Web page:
Prison of Culture: Beyond Black Like MePaperback
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- Publisher: Wings Press
- Format: Paperback | 160 pages
- Dimensions: 150mm x 226mm x 13mm | 272g
- Publication date: 15 October 2011
- Publication City/Country: San Antonio, TX
- ISBN 10: 0916727823
- ISBN 13: 9780916727826
- Edition statement: New.
- Sales rank: 715,494
The companion volume to the 50th-anniversary edition of Black Like Me, this book features John Howard GriffinAEs later writings on racism and spirituality. Conveying a progressive evolution in thinking, it further explores GriffinAEs ethical stand in the human rights struggle and nonviolent pursuit of equalityua view he shared with greats such as Gandhi, Martin Luther King Jr., and Thomas Merton. Enlightening and forthright, this record also focuses on GriffinAEs spiritual grounding in the Catholic monastic tradition, discussing the illuminating meditations on suffering and the authorAEs own reflections on communication, justice, and dying.
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John Howard Griffin was a musicologist who served, and was injured, in the Air Force during World War II. Blind for a decade, Griffin became an acclaimed novelist and essayist and when his sight returned, almost miraculously, he became a remarkable portrait photographer. Following his cross-racial exploration in the South, he was personally vilified, hanged in effigy in his hometown, threatened with death, and severely beaten by the Klu Klux Klan. Respected internationally as a human rights activist, he worked with major Civil Rights leaders throughout the era, taught at the University of Peace, and delivered more than a 1,200 lectures in the United States and abroad. He is the author of The Devil Rides Outside.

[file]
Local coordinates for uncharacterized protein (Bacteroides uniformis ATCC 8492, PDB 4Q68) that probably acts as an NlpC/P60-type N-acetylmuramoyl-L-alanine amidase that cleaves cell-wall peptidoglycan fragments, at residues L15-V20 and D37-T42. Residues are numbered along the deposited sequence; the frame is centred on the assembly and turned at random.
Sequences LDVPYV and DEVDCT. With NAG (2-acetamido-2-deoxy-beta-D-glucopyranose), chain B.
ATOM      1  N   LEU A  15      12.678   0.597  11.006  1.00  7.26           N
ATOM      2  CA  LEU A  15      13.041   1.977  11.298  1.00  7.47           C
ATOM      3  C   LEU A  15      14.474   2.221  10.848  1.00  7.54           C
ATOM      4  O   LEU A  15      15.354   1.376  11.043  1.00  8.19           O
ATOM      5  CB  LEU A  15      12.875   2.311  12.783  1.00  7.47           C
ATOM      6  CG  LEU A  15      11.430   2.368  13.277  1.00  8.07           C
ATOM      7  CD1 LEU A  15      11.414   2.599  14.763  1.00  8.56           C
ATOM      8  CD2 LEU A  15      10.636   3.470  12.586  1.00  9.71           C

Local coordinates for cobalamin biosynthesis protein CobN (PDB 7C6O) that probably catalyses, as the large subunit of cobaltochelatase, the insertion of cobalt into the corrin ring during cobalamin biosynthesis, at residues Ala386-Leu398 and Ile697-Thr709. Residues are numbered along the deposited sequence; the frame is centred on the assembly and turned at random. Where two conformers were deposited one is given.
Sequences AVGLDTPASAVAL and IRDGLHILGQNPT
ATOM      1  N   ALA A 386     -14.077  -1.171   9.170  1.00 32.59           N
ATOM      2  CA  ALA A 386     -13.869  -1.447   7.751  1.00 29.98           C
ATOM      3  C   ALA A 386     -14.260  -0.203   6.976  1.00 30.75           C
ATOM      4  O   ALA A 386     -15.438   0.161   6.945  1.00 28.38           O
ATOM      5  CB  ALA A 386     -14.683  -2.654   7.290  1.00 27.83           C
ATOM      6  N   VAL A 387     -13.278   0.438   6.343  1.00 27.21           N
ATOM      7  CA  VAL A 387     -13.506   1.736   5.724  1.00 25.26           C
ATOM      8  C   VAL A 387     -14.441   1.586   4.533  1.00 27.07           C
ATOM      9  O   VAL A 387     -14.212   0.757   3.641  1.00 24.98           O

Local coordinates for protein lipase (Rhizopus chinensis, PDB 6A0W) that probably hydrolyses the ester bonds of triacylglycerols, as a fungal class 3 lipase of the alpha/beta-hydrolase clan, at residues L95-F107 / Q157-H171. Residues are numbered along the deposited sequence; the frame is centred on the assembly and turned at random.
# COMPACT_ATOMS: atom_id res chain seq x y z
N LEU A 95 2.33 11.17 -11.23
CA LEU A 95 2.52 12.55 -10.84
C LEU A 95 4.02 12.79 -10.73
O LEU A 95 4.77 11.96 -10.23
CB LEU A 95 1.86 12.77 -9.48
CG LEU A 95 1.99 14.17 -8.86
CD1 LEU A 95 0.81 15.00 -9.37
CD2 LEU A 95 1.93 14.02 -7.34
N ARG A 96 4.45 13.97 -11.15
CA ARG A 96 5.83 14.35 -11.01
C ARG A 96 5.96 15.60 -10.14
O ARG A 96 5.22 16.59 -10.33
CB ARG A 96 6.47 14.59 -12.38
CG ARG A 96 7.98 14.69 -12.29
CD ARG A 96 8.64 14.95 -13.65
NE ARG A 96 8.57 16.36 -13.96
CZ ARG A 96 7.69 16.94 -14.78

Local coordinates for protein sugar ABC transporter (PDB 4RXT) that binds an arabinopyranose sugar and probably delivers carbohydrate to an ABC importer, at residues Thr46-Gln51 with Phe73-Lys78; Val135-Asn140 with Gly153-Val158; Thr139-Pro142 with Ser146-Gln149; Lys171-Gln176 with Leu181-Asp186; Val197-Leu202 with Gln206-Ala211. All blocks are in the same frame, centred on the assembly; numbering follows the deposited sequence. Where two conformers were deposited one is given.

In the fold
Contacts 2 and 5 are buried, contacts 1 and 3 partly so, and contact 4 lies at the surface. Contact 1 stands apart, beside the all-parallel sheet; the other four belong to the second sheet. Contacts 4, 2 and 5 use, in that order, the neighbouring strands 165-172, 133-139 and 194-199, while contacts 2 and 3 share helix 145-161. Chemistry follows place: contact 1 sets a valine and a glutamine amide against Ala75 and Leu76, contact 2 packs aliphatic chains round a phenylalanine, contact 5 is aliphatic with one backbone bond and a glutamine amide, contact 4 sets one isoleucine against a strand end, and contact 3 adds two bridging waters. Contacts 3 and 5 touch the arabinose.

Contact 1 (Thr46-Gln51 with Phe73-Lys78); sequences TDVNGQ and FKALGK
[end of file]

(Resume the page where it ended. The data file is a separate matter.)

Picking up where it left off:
"His trenchant essays are written with intensity and passion. His prose style is clear and forceful. People who grew up during the years of struggle for equal rights will find in" Prison of Culture" commentary that brings alive those times of intense moral crises. Readers today will find in these essays the truth in American philosopher George Santanya's statement that those who are ignorant of the past are doomed to repeat the past's mistakes. The prejudice and injustice of the past must never be forgotten. "Prison of Culture" should exist for modern readers who may have let themselves lose sight of the wrongs that still persist." --Kenneth W. Davis, "Texas Books in Review"